Inspired by an article at N+1, Remco writes about the importance of keeping it real. Australian startups, he argues, don’t need to recreate Silicon Valley.
In the north American spring of 2016, Anna Wiener, a writer for N+1, published a post, titled Uncanny Valley. The article was styled as a first-person account of life at a dying startup. You could call it a eulogy, or maybe it’s a wake up call.
It includes these ‘recollections’, looking back at her life:
we see now that we’ve been swimming in the Kool-Aid, and we’re coming up for air.
I skim recruit emails and in the perks it includes:, craft beer on tap, kombucha on tap, wine tastings, Whiskey Wednesdays, Open Bar Fridays, massage on-site, yoga on-site, pool table, Ping-Pong table, Ping-Pong robot, ball pit, game night, movie night, go-karts, zip line.
Wikipedia describes The uncanny valley as a hypothesis in the field of aesthetics. It exists when features look and move almost, but not exactly, like natural beings. It causes a response of revulsion among some observers.
It may be an overly dramatic characterisation. But applied to startups, the warning is that there’s an awful lot that are almost – but not exactly – like real businesses.
The latest phrase now gaining traction (to use that over-used word) in Silicon Valley is unicorpse. It was first used in a July 2015 Techcrunch article.
Remembering the 2001 dot-com crash
I was around in the 2001 dot-com crash. I was glad then that Australia had come late to the party and wasn’t (too) caught up in the over-hyped, over-funded, go-hard-or-go-home environment in the US. So when the crash came, while there were casualties here too, it wasn’t as bad.
Let’s not forget, it’s not just about the rich people that lost money. These are real people’s lives we’re dealing with. They are now out on the street trying to trade-in their slogan-ized startup t-shirts for business shirts, so they can look after their families.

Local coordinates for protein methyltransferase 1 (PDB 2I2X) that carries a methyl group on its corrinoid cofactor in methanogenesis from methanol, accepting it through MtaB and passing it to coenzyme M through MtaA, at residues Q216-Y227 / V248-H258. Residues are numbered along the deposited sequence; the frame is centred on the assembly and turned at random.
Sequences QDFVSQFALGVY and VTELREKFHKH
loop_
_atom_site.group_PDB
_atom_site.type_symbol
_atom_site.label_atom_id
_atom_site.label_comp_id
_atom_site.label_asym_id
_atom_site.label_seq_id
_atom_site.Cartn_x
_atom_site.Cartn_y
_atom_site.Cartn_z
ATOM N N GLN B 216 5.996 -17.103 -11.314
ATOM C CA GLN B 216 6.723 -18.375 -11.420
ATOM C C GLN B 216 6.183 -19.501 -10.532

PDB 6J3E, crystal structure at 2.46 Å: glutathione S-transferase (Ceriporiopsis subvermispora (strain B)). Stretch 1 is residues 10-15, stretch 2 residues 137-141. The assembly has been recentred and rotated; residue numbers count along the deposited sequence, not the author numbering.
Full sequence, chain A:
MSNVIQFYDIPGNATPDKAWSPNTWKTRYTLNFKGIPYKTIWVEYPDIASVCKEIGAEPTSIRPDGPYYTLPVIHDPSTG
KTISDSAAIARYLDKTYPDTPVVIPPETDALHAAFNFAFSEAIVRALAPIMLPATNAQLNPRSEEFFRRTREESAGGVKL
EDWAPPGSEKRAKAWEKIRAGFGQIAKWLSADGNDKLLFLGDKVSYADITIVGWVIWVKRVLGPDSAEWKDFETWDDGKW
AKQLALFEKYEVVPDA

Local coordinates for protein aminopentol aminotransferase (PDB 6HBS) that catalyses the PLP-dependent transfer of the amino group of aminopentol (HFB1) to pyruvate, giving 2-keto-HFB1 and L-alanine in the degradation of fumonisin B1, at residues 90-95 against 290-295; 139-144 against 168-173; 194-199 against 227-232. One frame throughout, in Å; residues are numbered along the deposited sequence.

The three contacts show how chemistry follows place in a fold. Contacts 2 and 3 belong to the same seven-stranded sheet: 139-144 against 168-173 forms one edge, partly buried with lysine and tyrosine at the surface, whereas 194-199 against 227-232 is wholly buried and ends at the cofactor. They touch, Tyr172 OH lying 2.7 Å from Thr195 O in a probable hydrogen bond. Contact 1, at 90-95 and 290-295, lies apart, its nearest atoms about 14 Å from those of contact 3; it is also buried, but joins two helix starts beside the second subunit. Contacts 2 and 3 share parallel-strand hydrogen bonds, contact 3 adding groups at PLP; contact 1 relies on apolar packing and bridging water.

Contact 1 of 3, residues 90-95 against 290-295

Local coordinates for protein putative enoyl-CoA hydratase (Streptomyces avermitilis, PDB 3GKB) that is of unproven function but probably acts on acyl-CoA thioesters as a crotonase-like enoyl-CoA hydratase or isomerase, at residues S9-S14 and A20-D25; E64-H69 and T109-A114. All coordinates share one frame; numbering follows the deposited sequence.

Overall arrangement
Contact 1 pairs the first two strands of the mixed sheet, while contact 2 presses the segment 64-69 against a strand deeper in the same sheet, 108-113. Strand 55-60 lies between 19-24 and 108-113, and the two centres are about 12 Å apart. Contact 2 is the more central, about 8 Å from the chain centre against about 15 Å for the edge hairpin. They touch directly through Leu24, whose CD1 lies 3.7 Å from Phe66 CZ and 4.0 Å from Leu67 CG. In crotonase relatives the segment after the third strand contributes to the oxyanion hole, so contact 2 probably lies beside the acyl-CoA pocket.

Australian startups: Avoid self-importance and keep it real
Australians are known for not taking themselves too seriously, and for calling bullshit when it’s deserved. We’ve seen how companies born in Australia can successfully reach and grow US markets. Companies like Atlassian can list on Nasdaq. Our companies can even, heaven forbid, be unicorns. We don’t need inflated self-importance.
The founders of Atlassian are renowned for keeping it real. Their values are stated in a typically Aussie way:
- Open Company, No Bullsh*t
- Build with Heart and Balance
- Don’t #@!% the Customer
- Play, as a Team
- Be the Change You Seek.
We don’t need our own uncanny valley
Let’s end the talk about ‘Australia’s Silicon Valley’. Far from drinking kool-aid (can you even get that disgusting stuff here?) have a beer or wine with your mates. If we are going to talk about valleys in Australia, let’s talk about the Barossa, Hunter or Yarra Valleys.
As Australian startups, we can be successful without the bullshit. Instead, let’s drink to keeping it real.